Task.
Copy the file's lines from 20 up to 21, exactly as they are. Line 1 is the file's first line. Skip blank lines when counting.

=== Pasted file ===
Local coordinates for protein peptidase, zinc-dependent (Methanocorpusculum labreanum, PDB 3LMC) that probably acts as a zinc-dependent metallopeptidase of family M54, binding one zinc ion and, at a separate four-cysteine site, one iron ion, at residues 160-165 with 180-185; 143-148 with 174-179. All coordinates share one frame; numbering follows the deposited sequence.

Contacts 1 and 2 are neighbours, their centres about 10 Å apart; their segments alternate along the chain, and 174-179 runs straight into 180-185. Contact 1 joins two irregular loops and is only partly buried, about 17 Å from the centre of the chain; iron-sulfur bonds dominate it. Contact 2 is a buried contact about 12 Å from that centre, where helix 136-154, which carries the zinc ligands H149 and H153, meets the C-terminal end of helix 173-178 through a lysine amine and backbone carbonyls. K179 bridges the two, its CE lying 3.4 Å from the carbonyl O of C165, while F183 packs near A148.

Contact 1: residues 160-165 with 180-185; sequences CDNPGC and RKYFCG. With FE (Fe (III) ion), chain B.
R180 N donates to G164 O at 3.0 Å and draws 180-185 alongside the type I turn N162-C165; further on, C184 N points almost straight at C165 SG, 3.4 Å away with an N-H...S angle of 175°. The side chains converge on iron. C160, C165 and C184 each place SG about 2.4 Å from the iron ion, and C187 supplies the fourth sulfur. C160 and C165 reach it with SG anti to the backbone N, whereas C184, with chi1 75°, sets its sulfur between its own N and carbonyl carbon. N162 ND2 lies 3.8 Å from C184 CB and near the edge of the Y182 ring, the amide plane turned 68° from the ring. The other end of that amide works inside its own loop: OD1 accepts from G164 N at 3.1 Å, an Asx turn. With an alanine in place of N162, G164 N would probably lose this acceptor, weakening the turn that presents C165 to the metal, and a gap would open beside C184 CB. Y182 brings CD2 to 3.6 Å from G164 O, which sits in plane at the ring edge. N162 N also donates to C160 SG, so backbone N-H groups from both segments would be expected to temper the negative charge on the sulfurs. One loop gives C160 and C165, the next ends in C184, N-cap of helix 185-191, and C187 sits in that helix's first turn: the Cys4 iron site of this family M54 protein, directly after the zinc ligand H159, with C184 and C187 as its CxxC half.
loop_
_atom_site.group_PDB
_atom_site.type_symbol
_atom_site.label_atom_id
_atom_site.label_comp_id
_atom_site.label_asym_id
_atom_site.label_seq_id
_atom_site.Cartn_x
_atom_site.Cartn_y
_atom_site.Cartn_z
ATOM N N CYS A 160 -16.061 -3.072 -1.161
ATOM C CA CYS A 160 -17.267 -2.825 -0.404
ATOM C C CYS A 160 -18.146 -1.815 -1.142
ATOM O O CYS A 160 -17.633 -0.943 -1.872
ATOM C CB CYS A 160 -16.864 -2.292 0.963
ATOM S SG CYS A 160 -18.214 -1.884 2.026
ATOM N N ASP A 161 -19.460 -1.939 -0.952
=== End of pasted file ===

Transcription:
ATOM S SG CYS A 160 -18.214 -1.884 2.026
ATOM N N ASP A 161 -19.460 -1.939 -0.952